At small carrier signal levels, the grid to cathode space exhibits non-linear resistance. Grid current occurs during 360 degrees of the carrier frequency cycle. The grid current increases more during the positive excursions of the carrier voltage than it decreases during the negative excursions, due to the parabolic grid current versus grid voltage curve in this region. This asymmetrical grid current develops a dc grid voltage that includes the modulation frequencies[11].

At carrier signal levels large enough to make conduction from cathode to grid cease during the negative excursions of the carrier, the detection action is substantially that of a diode detector[12]. Grid current occurs only on the positive peaks of the carrier frequency cycle. The coupling capacitor will acquire a dc charge due to the rectifying action of the cathode to grid path[13]. The capacitor discharges through the resistor (thus grid leak) during the time that the carrier voltage is decreasing[14]. The dc grid voltage will vary with the modulation envelope of an amplitude modulated signal.

The plate current is passed through a load impedance chosen to produce the desired amplification in conjunction with the tube characteristics. In non-regenerative receivers, a capacitor of low impedance at the carrier frequency is connected from the plate to cathode to prevent amplification of the carrier frequency[15].


  • The grid leak detector potentially offers greater economy than use of separate diode and amplifier tubes.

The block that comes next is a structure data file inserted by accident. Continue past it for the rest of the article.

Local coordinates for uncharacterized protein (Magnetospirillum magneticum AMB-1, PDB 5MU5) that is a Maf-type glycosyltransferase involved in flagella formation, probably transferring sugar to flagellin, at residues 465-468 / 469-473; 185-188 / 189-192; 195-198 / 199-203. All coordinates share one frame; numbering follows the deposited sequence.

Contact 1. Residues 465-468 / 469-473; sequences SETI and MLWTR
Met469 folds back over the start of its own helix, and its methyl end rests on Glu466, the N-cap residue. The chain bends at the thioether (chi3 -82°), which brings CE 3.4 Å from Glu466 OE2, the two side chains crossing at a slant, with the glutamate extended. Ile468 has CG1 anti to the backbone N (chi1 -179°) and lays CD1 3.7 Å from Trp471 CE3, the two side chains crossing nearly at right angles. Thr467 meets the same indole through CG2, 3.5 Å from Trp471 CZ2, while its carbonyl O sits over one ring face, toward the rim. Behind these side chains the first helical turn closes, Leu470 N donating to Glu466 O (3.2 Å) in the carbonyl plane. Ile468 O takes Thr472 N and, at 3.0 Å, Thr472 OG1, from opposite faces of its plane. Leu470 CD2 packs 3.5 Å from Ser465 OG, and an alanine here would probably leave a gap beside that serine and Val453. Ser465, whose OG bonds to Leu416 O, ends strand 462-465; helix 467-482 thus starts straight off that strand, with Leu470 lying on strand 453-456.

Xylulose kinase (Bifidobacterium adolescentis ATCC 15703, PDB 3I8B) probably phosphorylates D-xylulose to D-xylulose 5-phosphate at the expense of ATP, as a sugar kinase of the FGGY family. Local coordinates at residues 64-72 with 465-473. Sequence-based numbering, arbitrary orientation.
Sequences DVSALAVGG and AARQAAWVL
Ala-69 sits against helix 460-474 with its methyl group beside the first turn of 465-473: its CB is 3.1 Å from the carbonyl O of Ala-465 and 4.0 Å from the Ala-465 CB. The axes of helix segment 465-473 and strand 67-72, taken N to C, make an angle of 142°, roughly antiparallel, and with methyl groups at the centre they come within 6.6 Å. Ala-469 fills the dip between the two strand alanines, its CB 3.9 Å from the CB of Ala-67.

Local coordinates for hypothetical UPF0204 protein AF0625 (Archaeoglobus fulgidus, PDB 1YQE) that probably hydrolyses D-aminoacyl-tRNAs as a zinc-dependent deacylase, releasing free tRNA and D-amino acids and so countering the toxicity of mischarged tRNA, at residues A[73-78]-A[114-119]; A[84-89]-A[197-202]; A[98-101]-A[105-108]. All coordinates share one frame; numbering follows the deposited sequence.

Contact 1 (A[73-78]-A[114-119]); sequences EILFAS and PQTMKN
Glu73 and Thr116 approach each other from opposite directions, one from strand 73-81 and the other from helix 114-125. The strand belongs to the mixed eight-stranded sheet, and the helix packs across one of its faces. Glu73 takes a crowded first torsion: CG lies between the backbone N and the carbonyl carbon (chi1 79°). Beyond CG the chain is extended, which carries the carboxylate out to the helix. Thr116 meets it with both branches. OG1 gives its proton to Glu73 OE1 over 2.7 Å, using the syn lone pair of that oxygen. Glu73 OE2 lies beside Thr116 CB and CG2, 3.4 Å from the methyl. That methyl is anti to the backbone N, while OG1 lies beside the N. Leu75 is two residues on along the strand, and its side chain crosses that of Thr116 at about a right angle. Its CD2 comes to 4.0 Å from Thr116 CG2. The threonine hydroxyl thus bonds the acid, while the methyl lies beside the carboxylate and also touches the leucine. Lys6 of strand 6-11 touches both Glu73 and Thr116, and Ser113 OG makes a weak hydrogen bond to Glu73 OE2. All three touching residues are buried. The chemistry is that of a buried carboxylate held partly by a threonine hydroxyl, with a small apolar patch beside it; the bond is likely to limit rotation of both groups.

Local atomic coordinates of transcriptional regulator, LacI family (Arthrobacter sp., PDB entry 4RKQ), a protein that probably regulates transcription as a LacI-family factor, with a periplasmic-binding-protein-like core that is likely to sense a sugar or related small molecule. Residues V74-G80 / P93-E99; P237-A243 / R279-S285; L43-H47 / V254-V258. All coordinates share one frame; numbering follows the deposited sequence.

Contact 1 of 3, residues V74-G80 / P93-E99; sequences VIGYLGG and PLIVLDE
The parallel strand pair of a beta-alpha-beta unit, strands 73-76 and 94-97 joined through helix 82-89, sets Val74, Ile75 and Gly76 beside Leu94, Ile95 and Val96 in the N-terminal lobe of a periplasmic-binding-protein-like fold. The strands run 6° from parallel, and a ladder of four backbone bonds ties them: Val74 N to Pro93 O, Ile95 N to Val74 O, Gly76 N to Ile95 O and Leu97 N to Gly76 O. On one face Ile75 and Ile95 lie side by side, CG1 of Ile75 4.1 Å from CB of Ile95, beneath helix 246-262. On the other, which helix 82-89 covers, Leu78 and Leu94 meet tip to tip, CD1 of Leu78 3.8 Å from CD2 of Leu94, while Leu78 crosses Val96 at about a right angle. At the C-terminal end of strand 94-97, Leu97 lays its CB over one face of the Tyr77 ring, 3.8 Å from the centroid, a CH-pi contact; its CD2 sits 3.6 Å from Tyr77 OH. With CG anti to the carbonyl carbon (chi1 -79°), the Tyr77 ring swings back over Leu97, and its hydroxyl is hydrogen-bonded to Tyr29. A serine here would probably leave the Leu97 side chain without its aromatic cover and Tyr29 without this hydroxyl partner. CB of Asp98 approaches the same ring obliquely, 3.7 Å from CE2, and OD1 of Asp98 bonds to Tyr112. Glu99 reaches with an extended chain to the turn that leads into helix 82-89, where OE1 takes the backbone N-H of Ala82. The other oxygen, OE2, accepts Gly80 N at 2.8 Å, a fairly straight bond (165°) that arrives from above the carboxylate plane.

• At small input signal levels, the circuit produces higher output amplitude than a simple diode detector.


One potential disadvantage of the grid leak detector, primarily in non-regenerative circuits, is that of the load it can present to the preceding circuit[15]. The radio frequency input impedance of the grid leak detector is dominated by the tube's grid input impedance, which can be on the order of 6000 ohms or less for triodes, depending on tube characteristics and signal frequency. Other disadvantages are that it can produce more distortion and is much less suitable for input signal voltages over a volt or two[16] [17] than some other detectors.

See also[edit]


  1. ^ H. A. Robinson, "The Operating Characteristics of Vacuum Tube Detectors", Part 1. QST, vol. XIV, no. 8, p. 23, Aug. 1930
  2. ^ S. Cabot, "Detection - Grid or Plate", QST, vol. XI, no. 3, p. 30, Mar. 1927
  3. ^ E. H. Armstrong, "Some Recent Developments in the Audion Receiver", Proceedings of the Institute of Radio Engineers, vol. 3, no. 3, pp. 215-247, Sept. 1915
  4. ^ Schematics of Zenith models 11, 12 and 14. Three battery-operated Zenith grid leak models of the 1920s.
  5. ^ K. R. Sturley, Radio Receiver Design (Part 1), New York: John Wiley and Sons, 1947, p. 377
  6. ^ The Radio Amateur's Handbook (55 ed.). The American Radio Relay League. 1978. p. 241. 
  7. ^ J. H. Reyner, "Grid Rectification. A Critical Examination of the Method", Experimental Wireless, vol. 1, no. 9, pp. 512-520, Jun. 1924
  8. ^ W. L. Everitt, Communication Engineering, 2nd ed. New York: McGraw-Hill, 1937, p. 418
  9. ^ L.P. Smith, "Detector Action in High Vacuum Tubes", QST, vol. X, no. 12, pp. 14-17, Dec. 1926
  10. ^ E.E. Zepler, The Technique of Radio Design, 2nd ed. New York: John Wiley and Sons, 1951, p. 333
  11. ^ Landee, Davis, Albrecht, Electronic Designers' Handbook, New York: McGraw-Hill, 1957, p. 7-108
  12. ^ Landee et al., p. 7-107
  13. ^ W. L. Everitt, p. 421
  14. ^ Signal Corps U.S. Army, The Principles Underlying Radio Communication. 2nd ed. Washington, DC: U.S.G.P.O., 1922, p. 476
  15. ^ a b K. R. Sturley, pp. 379-380
  16. ^ E. E. Zepler, p. 132
  17. ^ H. A. Robinson, p. 25
  • Rutland, David (September 1994), Behind the Front Panel: The Design & Development of 1920's Radios, Wren, ISBN 978-1885391001 
  • Schematic of Philco model 84 A superheterodyne cathedral radio from 1933 that uses a regenerative detector. (Note: The capacitor for the detector's control grid is the "tickler coil" winding on the IF transformer.)